TransCanada Pipelines delivers the crude to the refineries in Ontario that belong to the same company, they refine it. They don’t make much, if any, profit in Ontario and therefore have little if any corporation tax to pay to Ontario.
The profits they earn in Alberta through the pumping of the oil are in fact subject to corporation tax, and also to royalties and to federal government tax. In turn, the Alberta government decided that corporation tax on disallowed royalty be rebated against the corporation tax payable by the producing wells in Alberta. It’s a system whereby they are able to offset what is considered to be double taxation on the part of Ottawa -- I’m not arguing that it is; I’m not trying to blame, but simply saying what is argued by them -- they are allowed to offset it against a tax that is collected in Alberta.
We have some estimates of our losses in revenue. That was our major concern; it wasn’t much in terms of the losses of people in that case, it was a question of the losses in taxation revenue.
My only negotiating point, if I had any, was -- would I in fact increase a resource allowance, that I think is currently 25 per cent for that particular industry, to some higher level in order to retain the companies here? I believe the resource allowance was put in place, basically, for them. The argument would be if 25 per cent was required two years ago and 35 per cent is required now, will 40 per cent be required tomorrow? Finally, my answer on that was Ontario would not.
Mr. Peterson: What refining capacity are we running in this province right now, about 75 per cent?
Hon. F. S. Miller: Seventy per cent.
Mr. Peterson: Seventy per cent. There have been various suggestions that some government help may be required to increase that refining capacity by increasing export allowances, or quantities, or something like that, from the province of Ontario. Could the Treasurer tell us the state of his negotiations? What are your current views on that subject? What are you doing with the oil companies to try to get refining capacity up here? Is the Treasurer having any negotiations? Are you contemplating any tax or other changes or discussions with Alberta or the National Energy Board with respect to exports?
Hon. F. S. Miller: Ontario is not the negotiator in terms of the exports, as I understand; I could be corrected.
Mr. Peterson: I just wonder if the Treasurer is doing it on their behalf.
Hon. F. S. Miller: No. The Ministry of Energy may be; I am not personally. I have met with most of the executives of the major producers or distributors of both gas and petroleum products, not on that issue but simply so I would be aware of them. The Minister of Energy (Mr. Auld) is here; he is probably a better person to answer that question.
Certainly at last week’s conference in Ottawa, when the petroleum producing provinces were talking about their immediate problems they strongly urged a policy of export of gas southward on the assumption it could be swapped for future supplies of US owned Alaska gas later on. It would solve some of their immediate over-supply problems, allow Canadians to do something about their immediate balance of payments problems; and in fact give us some guarantee of future replacement material when it became economically feasible to bring that gas into Canada or through Canada to the United States.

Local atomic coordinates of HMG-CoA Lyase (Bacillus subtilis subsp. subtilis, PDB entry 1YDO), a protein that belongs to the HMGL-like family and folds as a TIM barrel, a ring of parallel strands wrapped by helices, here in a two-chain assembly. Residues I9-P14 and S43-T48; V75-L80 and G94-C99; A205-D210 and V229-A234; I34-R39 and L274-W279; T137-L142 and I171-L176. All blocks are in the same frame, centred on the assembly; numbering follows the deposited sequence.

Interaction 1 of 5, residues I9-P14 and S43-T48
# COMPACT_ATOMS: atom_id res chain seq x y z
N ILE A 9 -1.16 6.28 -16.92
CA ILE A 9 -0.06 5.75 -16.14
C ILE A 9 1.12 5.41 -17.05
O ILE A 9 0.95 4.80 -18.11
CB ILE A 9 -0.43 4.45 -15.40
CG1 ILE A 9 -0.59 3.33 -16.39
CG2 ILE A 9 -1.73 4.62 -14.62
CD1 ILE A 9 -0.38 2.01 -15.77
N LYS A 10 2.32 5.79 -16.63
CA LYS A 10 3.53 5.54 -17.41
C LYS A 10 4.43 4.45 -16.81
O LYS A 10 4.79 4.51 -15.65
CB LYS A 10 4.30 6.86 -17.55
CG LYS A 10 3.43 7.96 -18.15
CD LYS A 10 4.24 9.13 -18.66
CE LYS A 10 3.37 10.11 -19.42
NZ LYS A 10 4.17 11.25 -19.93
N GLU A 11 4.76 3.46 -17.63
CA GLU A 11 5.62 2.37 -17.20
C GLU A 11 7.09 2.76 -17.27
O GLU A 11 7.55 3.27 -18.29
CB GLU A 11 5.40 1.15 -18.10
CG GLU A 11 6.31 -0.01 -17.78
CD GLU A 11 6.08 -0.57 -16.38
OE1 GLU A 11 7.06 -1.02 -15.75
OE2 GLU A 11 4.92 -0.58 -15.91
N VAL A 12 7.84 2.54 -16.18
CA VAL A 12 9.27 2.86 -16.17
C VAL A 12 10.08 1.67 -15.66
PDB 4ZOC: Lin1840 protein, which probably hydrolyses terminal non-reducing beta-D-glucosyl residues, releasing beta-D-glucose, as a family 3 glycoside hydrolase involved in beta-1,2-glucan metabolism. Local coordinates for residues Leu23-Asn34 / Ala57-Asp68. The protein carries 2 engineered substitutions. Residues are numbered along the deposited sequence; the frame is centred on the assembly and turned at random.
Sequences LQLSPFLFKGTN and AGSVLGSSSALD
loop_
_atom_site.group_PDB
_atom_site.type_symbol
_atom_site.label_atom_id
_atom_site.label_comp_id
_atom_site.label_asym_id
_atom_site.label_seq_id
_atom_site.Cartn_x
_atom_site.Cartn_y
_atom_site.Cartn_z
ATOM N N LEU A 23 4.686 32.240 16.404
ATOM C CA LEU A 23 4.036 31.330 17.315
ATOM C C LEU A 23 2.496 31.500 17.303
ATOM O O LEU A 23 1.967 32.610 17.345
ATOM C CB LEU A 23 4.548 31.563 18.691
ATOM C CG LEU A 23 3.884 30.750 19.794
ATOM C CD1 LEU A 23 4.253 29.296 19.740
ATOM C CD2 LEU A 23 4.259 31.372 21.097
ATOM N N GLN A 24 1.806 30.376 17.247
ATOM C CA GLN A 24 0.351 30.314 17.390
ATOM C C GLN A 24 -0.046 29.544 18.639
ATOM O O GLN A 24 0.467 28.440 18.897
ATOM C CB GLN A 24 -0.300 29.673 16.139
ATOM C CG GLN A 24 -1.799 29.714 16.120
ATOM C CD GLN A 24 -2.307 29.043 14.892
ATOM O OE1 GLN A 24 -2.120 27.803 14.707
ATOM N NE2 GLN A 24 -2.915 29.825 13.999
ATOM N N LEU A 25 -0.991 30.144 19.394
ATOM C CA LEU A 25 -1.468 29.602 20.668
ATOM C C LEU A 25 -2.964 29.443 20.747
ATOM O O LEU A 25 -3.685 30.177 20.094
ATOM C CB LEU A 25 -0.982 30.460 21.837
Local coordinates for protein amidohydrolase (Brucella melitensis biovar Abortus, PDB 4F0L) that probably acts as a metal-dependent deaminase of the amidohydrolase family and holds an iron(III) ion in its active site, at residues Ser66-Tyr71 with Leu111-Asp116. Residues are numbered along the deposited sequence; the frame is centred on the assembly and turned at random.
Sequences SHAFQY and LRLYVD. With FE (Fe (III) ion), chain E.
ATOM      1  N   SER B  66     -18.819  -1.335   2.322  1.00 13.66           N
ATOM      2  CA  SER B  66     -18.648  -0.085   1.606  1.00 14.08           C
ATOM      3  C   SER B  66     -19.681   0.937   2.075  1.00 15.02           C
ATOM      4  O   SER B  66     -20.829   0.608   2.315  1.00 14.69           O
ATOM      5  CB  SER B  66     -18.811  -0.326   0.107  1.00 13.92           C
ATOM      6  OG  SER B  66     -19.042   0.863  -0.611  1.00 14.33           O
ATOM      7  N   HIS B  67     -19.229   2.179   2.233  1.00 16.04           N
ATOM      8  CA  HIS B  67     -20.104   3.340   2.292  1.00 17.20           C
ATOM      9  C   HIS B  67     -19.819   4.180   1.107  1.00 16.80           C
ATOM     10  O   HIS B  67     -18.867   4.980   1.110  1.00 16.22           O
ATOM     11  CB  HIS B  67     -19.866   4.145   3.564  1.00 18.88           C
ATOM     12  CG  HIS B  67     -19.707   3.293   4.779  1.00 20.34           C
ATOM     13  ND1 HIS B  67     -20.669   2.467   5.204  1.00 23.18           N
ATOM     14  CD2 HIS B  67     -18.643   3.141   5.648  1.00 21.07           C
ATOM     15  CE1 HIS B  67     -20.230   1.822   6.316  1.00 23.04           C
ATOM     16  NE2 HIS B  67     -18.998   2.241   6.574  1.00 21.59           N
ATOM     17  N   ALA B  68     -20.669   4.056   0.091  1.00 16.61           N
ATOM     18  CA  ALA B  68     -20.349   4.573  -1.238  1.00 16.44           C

As I recall, that didn’t get any Ontario input. It was simply a discussion between the provinces of Alberta and Saskatchewan, and in fact British Columbia.
Mr. Peterson: What is your position?
Hon. F. S. Miller: I think when in fact I am not the person involved I shouldn’t be offering my opinion. There is a Minister of Energy here to discuss that. I think properly he should be the one who speaks to that rather than the Treasurer. I have routes to make my thoughts known, but he is the titular minister of that and he should be answering for it.
Mr. Peterson: Those questions are fundamental to this country. I guess if you are not prepared to answer them you are not prepared to answer them.
Hon. F. S. Miller: Mr. Chairman, on a point of order, the honourable gentleman knows that in fact the Speaker made a ruling the other day when one minister of this House was questioned on comments he had made relating to another ministry.
Mr. Laughren: These are estimates.
Hon. F. S. Miller: At that time the Speaker said what we say outside of this House is our own business but when it comes to reporting in this House we were supposed to be reporting on our own ministries. I think I’m following the spirit of the Speaker’s declaration when I refuse to answer a question that’s related to another person’s ministry.
Mr. Peterson: I will just respond that I believe as Treasurer and chief bookkeeper and chief fiscal agent and chief economic forecaster and planner for this province, you should definitely be consulted and you should have a view because energy is so important.
Hon. F. S. Miller: No argument. I can’t do that, that’s all.
Mr. Peterson: I was hoping you would share the view, from a Treasury point of view. There are various points of view. You are the macro-economic planner and whatever happens will have long-term repercussions on the state of the economy of this province. However, I won’t pursue it because you won’t answer.
Could you tell me, please, what you are doing with the capital aid corporations, what your thoughts are? Do you think they are worthwhile? Do you think this sort of bogus transfer of funds and deferral and misstatement of the number of assets of this province when it is really a liability owed to yourself, through a very nefarious route, is really constructive?